Director: Tetsuro Kodama
Writer: Akira Toriyama
Stars: Zach Aguilar, Kara Edwards, Toshio Furukawa
Superheroes are not a new concept in Dragon Ball. Notably, Gohan himself spent his high school years as a masked hero. However, this movie is not about him, well, at least not directly. In the years since the Tournament of Power, Gohan has unwittingly imposed his responsibilities on others. He stopped training because he believes that his father and Vegeta will handle any threat that endangers the world. Likewise, he focuses on his work to the detriment of his family, counting on Piccolo to do “small things” like training Pan to fight and picking her up after school. And even when Piccolo calls out Gohan for this nonsense, he is quickly ignored. So when a superhero android shows up to fight “Great Demon King Piccolo”, Piccolo knows that he’s basically on his own and can’t count on Gohan in a real fight. That said, he hasn’t given up on Gohan; Throughout the movie, he is constantly looking for the perfect moment to use this crisis to teach Gohan how to be a better hero and a better father.
Much of the film follows Piccolo acting totally out of his element, going undercover to find out more about the Red Ribbon Army and trying to find a way to empower and keep everyone he cares about safe. He also does a great job of showing the bond between Piccolo and Pan, one that may even be stronger than the one between Piccolo and his father. It’s fantastic character development for a once central character who is too often treated as little more than comic relief.
As for the usual strongest Dragon Ball cast, the movie has a pretty meaty scene showing what makes them out of touch. While it definitely has more than its fair share of typical Toriyama humor, the scene also serves as an epilogue to both the Tournament of Power and the Broly movie, focusing a bit on the aftermath while also showing what everyone has learned. of their experiences. It also serves as a bit of classic fan service as we see Goku and Vegeta pummel each other in a last man standing fight where ki blasts are prohibited.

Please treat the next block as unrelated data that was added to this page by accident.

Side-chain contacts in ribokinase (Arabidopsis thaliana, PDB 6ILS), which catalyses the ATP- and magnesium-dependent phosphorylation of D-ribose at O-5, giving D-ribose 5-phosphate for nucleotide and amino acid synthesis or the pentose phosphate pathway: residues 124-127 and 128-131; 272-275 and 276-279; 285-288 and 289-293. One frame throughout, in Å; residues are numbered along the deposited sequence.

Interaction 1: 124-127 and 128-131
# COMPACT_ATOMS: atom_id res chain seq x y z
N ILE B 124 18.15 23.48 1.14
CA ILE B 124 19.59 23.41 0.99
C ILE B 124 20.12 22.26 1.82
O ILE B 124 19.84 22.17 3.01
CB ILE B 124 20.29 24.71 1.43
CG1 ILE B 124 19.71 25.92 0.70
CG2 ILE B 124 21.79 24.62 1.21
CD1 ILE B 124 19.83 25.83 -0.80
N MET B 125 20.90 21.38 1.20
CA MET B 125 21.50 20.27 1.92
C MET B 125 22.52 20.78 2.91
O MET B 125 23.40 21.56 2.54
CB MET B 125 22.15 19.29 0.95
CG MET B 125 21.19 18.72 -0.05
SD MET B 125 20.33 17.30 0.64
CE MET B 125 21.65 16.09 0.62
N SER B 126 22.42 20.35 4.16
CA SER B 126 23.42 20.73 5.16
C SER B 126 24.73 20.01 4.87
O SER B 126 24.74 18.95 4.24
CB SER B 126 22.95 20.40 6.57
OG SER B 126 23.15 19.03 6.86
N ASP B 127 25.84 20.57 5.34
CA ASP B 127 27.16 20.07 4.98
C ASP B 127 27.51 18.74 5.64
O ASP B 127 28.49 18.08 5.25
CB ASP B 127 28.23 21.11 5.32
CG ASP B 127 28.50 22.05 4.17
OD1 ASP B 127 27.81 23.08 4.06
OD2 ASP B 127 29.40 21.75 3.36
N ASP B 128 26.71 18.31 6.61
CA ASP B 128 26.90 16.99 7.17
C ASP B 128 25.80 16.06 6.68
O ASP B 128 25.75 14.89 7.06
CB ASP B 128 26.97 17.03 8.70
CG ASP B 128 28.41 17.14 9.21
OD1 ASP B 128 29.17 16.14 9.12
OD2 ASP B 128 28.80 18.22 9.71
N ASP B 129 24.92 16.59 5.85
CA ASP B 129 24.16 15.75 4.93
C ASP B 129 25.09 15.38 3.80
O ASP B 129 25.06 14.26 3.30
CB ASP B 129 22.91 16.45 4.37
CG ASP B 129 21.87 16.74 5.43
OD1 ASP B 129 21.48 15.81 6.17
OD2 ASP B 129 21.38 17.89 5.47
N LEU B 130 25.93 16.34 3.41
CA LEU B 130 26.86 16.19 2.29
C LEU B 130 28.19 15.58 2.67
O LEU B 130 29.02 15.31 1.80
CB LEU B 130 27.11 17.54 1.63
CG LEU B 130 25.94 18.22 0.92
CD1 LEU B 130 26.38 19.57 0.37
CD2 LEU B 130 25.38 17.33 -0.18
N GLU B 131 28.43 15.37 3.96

And that’s far from the only fanservice in the movie. It’s full of references to the previous Dragon Ball series, especially those involving Piccolo as the ever-infamous “clothes bolt” of his. It even has a background cameo that will excite many fans of Dragon Ball spin-off material. We also have Bulma acting as Piccolo’s main avenue of support, which allows for some great scenes between the two. If you’re a longtime Dragon Ball fan, there’s a lot to love here.
That said, the movie does have some problems. The final villain of the film is lackluster, to say the least. He’s basically just a completely forgettable giant raging monster, even with the nostalgic character design of him. Likewise, Pan’s character arc in the film, centered around his inability to fly, feels a bit shoehorned considering that he was able to fly by instinct even before he could walk. Ultimately, the film hits the ever-imminent stumbling block of adding yet more transformations to the series. While a new transformation for Piccolo makes sense (it’s been a long time since he’s had anything like that), the other new transformation seen in the movie feels completely undeserved.
On the visual side of things, Super Hero marks the first time that a Dragon Ball anime has been almost entirely 3DCG rather than traditional 2D animation, and it works hard to show why this decision was made. The movie is absolutely packed with dynamic shots, especially during the fight scenes, which, while possible with traditional animation, hold up just as well in 3D. In addition, the 3D models ensure that the appearance of the characters and the quality of the animation remain consistently good throughout the film. And while you can often tell it’s CG, there are times (particularly in still shots) where it almost succeeds in tricking you into thinking otherwise. Overall, the CG quality is good enough that you won’t notice it once the story starts. Music-wise, it’s perfectly competent but nothing memorable. There are no hits like “Ultimate Battle” or “Unmei no Hi”, but it gets the job done.
When it comes down to it, Dragon Ball Super: Super Hero is an above average Dragon Ball story. It has strong themes and works as a character study of one of his oldest (and most forgotten) characters.